Russia, on the other hand, does not have this. Russia really has little to “sell” besides oil and gas, two things it will not be able to rely on forever. There is a huge difference between the people who “support” Russia from abroad today and those who supported the USSR back in the interwar period. In those days, you had masses of organized people who actually wanted to overthrow their own oppressors and adopt a form of the Soviet system. These days support for Russia is rarely anything beyond the old “enemy of my enemy” principle, sometimes coupled with some bizarre romantic ideas about the country. The kind of ideology promoted by the Kremlin and its media is extremely caustic and negative, which is unfortunately because in the big cities you often see the same vibrant, casual, open-minded social life that you might see in any European city. In the political arena, however, it’s all authoritarianism, obscurantism, and demands that the Russian people learn to submit and obey. In politics you can pretty much choose any side so long as it is right wing and reactionary. If some of these groups are against Putin, it is only because they see him as not authoritarian enough, and of course Russians need a strong leader to run their lives for them. While RT can easily find left-wing intellectuals to comment about the junta in Kyiv, few among them have any illusions that Russia is holding aloft the banner of anti-fascism. Many of those militants in Ukraine who express solidarity with Russia or a desire to join Russia clearly espouse fascist views. As I’ve said before, the program of Ukrainian extremist parties like Svoboda or Praviy Sektor would be quite popular among these people or many people in Russia if one simply changes the text relating to Ukraine and Ukrainians to references to Russia.
This also means that a lot of Russia’s most enthusiastic support from outside the country tends to come from right-wing social losers who can’t cope in their own society and thus look to Russia as a sort of promised land, one in which they might actually, some day, possibly get laid. The problem with attracting social rejects from the West, is that they aren’t good for much in propaganda combat. Typically most of their countrymen readily grasp that these are in fact bitter losers, and therefore they aren’t convinced by their arguments. What you want in a propaganda war are figures who are successful or at least very talented and articulate. The Soviet Union, for example, could count on support from Paul Robeson. What is more, in Robeson’s day, the Soviet Union sincerely believed and promoted its internationalist ideology. There were a few African Americans who actually settled in the USSR and their descendants actually live in Russia today. Obviously attitudes changed dramatically over the decades and of course after the fall of the USSR, but in Soviet times it was possible for foreigners to live in the USSR and actually be treated as though they were a part of it. Today that’s quite different, so American Mr. “My Great-Great-Grandfather-was-half-Czech-or-maybe-Polish-ergo-I-am-Slavic-ergo-Russian” moves to Russia and decides to take up the cause of Russia in the “information war,” he’s never really respected by his nationalist “comrades.” They are people who routinely preach the importance of blood and your native land, the land where you were born. They have nothing but the deepest contempt for “traitors” of any kind. So our hypothetical American can tell us all about how he’s “assimilated” and “practically Russian,” but deep down his new friends see him as a traitor without any roots, good only for propaganda value. Ultimately, they are not embraced by their own countrymen back home, nor their new Russian masters. Dance, American traitor monkey! Dance!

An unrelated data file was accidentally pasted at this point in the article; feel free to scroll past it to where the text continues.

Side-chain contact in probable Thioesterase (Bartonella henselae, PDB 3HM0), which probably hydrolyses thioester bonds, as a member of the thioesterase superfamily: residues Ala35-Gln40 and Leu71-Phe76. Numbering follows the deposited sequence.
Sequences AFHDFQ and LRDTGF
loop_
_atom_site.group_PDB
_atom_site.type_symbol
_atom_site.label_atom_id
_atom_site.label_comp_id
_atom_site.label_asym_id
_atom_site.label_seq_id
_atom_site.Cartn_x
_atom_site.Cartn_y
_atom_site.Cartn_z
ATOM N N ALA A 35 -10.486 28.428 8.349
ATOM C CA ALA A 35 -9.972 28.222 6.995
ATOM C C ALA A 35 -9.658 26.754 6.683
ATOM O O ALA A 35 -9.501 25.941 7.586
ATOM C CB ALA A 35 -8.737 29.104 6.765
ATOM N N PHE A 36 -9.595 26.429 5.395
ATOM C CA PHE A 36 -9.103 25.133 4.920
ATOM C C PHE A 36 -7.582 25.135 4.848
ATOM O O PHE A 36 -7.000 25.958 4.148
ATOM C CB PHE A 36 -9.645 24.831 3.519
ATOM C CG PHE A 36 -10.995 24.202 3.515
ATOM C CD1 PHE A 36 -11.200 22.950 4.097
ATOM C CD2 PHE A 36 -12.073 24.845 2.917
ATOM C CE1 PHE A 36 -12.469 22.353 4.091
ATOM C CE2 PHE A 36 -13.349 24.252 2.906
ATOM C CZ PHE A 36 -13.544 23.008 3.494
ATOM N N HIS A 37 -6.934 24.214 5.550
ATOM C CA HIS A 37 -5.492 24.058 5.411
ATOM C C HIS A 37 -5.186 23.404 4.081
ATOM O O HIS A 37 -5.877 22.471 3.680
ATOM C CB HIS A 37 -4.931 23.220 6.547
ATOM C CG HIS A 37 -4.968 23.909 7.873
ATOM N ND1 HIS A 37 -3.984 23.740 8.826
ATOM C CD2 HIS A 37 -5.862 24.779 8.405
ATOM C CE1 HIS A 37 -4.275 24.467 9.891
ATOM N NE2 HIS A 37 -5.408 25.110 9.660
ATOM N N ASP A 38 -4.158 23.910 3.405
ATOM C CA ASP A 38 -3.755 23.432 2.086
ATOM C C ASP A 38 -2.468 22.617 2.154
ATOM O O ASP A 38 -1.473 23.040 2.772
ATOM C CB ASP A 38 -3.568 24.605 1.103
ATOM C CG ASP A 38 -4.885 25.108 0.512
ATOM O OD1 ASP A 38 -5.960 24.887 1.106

What Russia needs is a diverse spectrum of successful people, both financially and socially, moving to Russia or spending time there. And I’m sorry but Stay Puft Marshmellow Man’s stunt double, Gerard Depardieu, just doesn’t cut it. It shouldn’t just be washed-up celebrities and people with shit-tons of cash who can afford to live like Russian millionaires, i.e. totally isolated from the people. You want a thriving expat community like Prague, or what the British have got going in Costa Del Sol. That allows for cultural exchange, and not the typical government-approved propaganda which always calls to mind the image of some bearded man hysterically stamping his feet and bellowing, “Traditional values! Patriotism! Obey! Strong leader! Bleaaaaargh!!” This kind of shit has been the norm in Russia for over twenty years now, and not only is it not working out, but it’s also not fooling anyone who actually lives in Russia. When people around the world see normal people routinely visiting Russia and spending time there, they are more likely to pay attention when these people say positive things about Russia. Unfortunately this situation does not currently exist, or at least most of us normies aren’t visible in the Russian media.